hypohalous acid

hypohalous acid

[hī¦pöt·ə·ləs ′as·əd]
(inorganic chemistry)
An oxyacid of a halogen (fluorine, chlorine, bromine, iodine, or astatine) possessing the general chemical formula HOX, where X is the halogen atom.
References in periodicals archive ?
8,975,220 B1; Clorox has patented a composition that consists of a homopolymer of diallyl dimethyl ammonium chloride; an oxidant selected from the group consisting of a hypohalous acid, a hypohalite, and mixtures thereof; water; and optionally, an adjuvant selected from the group consisting of a fragrance, a hydrotrope, a colorant, a dye, a buffer, a chelating agent, an electrolyte, an antimicrobial agent, a solvent, a stain and soil repellent, a lubricant, an odor control agent, a perfume, a fragrance release agent, an acid, a base, a solubilizing material, a stabilizer, an anti-corrosion agent, a thickener, a defoamer, a cloud-point modifier, a preservative, a water immiscible solvent, an enzyme, and mixtures thereof.
It might seem easier to produce hypothiocyanite chemically in in vitro applications, but producing hypothiocyanite chemically from the oxidation of [SCN.sup.-] by a halogen ([Cl.sub.2] or [Br.sub.2]) or by a hypohalous acid (HOCl or HOBr) in basic media is tricky due to overoxidation of [SCN.sup.-] [66].
The oxidative strength of [I.sub.2] is between that of the corresponding hypohalous acid HOI and the hypoiodite ion [OI.sup.-] and ranks as follows: 0.485 V (OI-) < 0.536 V ([I.sub.2]) < 0.987 V (HOI) [66].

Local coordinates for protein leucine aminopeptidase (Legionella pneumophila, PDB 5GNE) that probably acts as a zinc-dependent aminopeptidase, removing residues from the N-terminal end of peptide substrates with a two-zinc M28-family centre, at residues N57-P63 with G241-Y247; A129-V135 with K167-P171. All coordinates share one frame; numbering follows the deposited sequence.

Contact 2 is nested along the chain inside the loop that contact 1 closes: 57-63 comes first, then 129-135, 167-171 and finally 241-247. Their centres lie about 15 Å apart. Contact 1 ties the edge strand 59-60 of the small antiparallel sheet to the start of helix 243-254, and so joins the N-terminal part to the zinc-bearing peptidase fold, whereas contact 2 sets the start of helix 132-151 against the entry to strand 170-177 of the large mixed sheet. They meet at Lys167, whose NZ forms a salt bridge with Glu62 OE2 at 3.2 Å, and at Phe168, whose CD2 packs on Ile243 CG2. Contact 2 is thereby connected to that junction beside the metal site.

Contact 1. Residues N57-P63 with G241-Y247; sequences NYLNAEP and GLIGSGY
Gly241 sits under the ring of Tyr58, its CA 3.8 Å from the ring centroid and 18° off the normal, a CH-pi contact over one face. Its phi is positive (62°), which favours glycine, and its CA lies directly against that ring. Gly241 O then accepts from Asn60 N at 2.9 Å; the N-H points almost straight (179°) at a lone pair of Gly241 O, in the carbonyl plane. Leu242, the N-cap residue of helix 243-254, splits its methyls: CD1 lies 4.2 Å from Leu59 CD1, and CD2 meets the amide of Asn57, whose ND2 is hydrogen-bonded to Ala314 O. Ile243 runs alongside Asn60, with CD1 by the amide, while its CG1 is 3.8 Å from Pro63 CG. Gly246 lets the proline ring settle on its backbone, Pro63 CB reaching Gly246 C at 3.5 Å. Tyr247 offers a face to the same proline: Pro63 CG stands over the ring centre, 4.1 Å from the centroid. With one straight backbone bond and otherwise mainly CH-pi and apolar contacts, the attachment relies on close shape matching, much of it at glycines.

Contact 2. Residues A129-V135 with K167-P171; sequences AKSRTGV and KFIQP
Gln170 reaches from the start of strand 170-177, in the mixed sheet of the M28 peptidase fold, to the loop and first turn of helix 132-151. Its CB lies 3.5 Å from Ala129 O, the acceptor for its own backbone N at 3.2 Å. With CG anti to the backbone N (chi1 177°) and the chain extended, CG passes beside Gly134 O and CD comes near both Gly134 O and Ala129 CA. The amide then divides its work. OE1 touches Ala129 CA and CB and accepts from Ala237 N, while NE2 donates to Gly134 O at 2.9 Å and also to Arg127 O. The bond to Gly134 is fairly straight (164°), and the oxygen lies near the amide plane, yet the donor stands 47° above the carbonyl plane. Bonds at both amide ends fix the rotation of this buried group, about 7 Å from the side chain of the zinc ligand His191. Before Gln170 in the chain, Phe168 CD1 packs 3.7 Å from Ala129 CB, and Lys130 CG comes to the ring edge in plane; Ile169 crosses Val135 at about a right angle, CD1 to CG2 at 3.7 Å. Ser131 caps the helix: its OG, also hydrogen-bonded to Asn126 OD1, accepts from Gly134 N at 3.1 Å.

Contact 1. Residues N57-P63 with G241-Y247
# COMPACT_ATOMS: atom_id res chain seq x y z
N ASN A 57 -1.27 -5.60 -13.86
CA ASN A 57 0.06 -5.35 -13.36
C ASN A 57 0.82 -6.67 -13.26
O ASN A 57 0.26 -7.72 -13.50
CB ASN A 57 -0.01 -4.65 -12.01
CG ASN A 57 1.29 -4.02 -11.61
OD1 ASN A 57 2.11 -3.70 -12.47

[SCN.sup.-] is the two-electron donor with the lowest reduction potential and therefore forms the hypothiocyanite acid with the lowest oxidative power compared to hypohalous acids. Hypohalous acids rank as follows, with increasing oxidative strength: [OSCN.sup.-] < [OI.sup.-] < [OBr.sup.-] < [OCl.sup.-] [28, 66].
Ruegger, "On the irreversible destruction of reduced nicotinamide nucleotides by hypohalous acids," Archives of Biochemistry and Biophysics, vol.
One way that the phagosomes then destroy microbes is to create a supply of superoxide anions, which starts a cascade of reactions that produces hydrogen peroxide and then more toxic molecules, such as hydroxyl radical and hypohalous acid.
MPO catalyzes the reaction of hydrogen peroxide ([H.sub.2][O.sub.2]), formed by dismutation of [O.sub.2.sup.*-], and halide and pseudohalide ions ([Cl.sup.-], [Br.sup.-], and [SCN.sup.-]) to the corresponding hypohalous acids (hypochlorous acid, HOCl; hypobromous acid, HOBr; and hypothiocyanous acid, HOSCN) [16] and formation of other reactive intermediates such as reactive nitrogen species and tyrosyl radicals (Figure 1).
Reactions of hypohalous acids with proteins contribute to protein unfolding and enzyme inactivation.
Neutrophil-derived antiinfective agents Preformed granule Newly synthesised reactive Proteins * oxygen and nitrogen species Bactericidal proteins Superoxide Defensins (HNP1-4) Hydrogen peroxide LL-37 Hypohalous acids Myeloperoxidase Hydroxyl radical Proteinases (cathepsins, Singlet molecular elastase, proteinase-3) oxygen Secretory phospholipase Nitric oxide [A.sub.2]